The International Centre for Lifecourse Studies in Society and Health is an ESRC funded research centre based at UCL, but which also draws on academic expertise at the University of Manchester and the University Hospital Orebro in Sweden.
Below, one of our founders and champions, Mel Bartley (photo) reflects on the ideas behind its research programme, and how those ideas have been applied.
The Origins of Lifecourse Research
This is a wonderful time for longitudinal and life course research. There are many new studies which are or intend to become longitudinal, collecting social and biomedical data right across life.
Public health teaches us that the big killers of the 20th century are not diseases that happen quickly due to being in contact with an infectious agent. Rather, societies now face chronic diseases, which were likely to have complicated causes acting across very long periods of life.
Perhaps the most famous example of this was what happened to Aneurin Bevan, the founder of the NHS. Bevan had been a miner, exposed to coal dust (a film of his life shows the dust falling on his sandwiches as he ate lunch underground). 40 years later, despite the NHS and the fact that Bevan was treated by the Queen’s doctors, he died of stomach cancer.
Accordingly, ICLS sets out to use the great wealth of longitudinal data now available in the UK to improve public health by better understanding the long term influences on health and wellbeing.
The basic principles behind this are social and biological plausibility. So what do we mean by that?
Social plausibility refers to the way in which individual life trajectories and hazard or resilience exposures relate to social structure (social class, social status, material deprivation) and social processes (early socialisation, education, work career).
One of the most important early discoveries of life course sociology has been that social advantage and disadvantage are “sticky”, in other words, people who start life with advantages in terms of income, class and status tend to keep these advantages, and those who start with disadvantages tend to get stuck with them.
The ways in which this happens are still by no means clear, and there remains a great deal to be done.
Biological plausibility refers to how these social factors get “under the skin” to impact the molecules, cells and tissues of the body to produce or protect against disease. This can happen in at least 3 ways.
The first of these, and perhaps the most widespread, is that social disadvantage greatly increases the risk that an individual will engage in unhealthy behaviours. We are only just beginning to understand why this should happen.
The second way is by exposure to physical risks such as (like Bevan) industrial fumes and dusts, environmental pollution, damp, cold or unhygienic housing conditions.
Stressful experiences may also set off a chain of chemical and hormonal processes inside the body that increase inflammation and damage the immune system, thus raising the risk of disease.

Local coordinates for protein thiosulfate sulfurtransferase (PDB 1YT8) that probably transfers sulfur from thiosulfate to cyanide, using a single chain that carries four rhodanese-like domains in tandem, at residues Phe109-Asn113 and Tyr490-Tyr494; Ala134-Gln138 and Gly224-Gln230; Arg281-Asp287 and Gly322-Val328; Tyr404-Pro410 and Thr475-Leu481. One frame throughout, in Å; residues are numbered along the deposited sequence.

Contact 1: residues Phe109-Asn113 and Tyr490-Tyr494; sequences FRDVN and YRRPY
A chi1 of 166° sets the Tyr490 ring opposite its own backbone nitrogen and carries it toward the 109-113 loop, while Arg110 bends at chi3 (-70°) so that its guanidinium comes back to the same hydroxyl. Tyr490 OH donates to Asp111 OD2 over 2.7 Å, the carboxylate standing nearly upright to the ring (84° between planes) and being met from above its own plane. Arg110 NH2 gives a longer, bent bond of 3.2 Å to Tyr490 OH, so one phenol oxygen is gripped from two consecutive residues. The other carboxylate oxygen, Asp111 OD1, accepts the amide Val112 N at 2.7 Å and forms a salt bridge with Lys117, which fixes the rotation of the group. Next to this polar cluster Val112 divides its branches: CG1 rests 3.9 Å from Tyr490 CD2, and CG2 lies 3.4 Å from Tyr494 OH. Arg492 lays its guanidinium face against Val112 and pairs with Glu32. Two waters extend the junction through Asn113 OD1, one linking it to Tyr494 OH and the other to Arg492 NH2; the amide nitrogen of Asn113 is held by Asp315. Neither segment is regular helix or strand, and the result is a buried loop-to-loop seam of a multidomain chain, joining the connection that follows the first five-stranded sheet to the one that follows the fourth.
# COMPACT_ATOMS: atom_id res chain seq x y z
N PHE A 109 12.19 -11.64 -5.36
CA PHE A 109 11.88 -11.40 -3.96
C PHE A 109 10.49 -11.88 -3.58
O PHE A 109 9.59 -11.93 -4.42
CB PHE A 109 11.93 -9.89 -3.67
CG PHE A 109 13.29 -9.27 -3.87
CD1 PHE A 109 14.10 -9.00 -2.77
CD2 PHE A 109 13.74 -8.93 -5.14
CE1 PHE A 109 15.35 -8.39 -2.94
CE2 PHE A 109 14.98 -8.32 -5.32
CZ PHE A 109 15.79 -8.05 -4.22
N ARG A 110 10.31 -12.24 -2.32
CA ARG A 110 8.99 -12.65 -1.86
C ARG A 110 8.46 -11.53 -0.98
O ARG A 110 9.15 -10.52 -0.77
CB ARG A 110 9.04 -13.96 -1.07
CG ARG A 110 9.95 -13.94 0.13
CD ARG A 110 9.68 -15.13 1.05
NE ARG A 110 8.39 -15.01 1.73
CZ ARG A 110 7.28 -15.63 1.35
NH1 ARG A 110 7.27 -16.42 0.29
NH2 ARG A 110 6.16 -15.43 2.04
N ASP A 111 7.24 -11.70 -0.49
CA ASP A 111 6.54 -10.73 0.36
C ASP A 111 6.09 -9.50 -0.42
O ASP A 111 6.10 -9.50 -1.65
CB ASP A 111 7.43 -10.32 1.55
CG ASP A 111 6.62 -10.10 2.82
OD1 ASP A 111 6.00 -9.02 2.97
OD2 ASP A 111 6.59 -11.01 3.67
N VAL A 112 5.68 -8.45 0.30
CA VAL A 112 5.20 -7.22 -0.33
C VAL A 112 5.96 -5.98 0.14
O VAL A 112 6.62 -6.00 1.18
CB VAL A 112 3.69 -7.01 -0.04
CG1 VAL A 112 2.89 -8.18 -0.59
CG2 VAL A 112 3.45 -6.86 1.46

So life course research requires the integration of social and biological data. Because the processes we study are complex, it also requires advanced methods of longitudinal data analysis.
A good example of how research in this area is advancing comes from Professor Meena Kumari and colleagues who found that people who had been separated from their parents in childhood tended to have higher levels throughout the day of a hormone called cortisol.
Normally levels of this hormone are high in the early morning and then decline throughout the rest of the day, this is called the “slope”, and a steeper one is healthier. Going forward in life they then found that people with high cortisol were at considerably greater risk of death from cardiovascular disease such as heart disease and stroke.
Useful links and references
- An Introduction to Social Science
- Social inequality in educational achievement and psychosocial adjustment throughout childhood: magnitude and mechanisms
- Life course influences on health in early old age
- Do childhood and adult socioeconomic circumstances influence health and physical function in middle-age?
- Stress, visceral obesity, and metabolic complications
- Birth weight, stress, and the metabolic syndrome in adult life
- Origins of health inequalities in a national population sample
- Influence of Life Course Socioeconomic Position on Older Women's Health Behaviors: Findings From the British Women's Heart and Health Study
- Childhood maltreatment predicts adult inflammation in a life-course study
- Effects of Socioeconomic Position on Inflammatory and Hemostatic Markers: A Life-Course Analysis in the 1958 British Birth Cohort
- Maternal separation in childhood and diurnal cortisol patterns in mid-life: findings from the Whitehall II study
- Association of diurnal patterns in salivary cortisol with all-cause and cardiovascular mortality: findings from the Whitehall II study
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Find details of all our academic publications since 2008
Easy to read summaries of research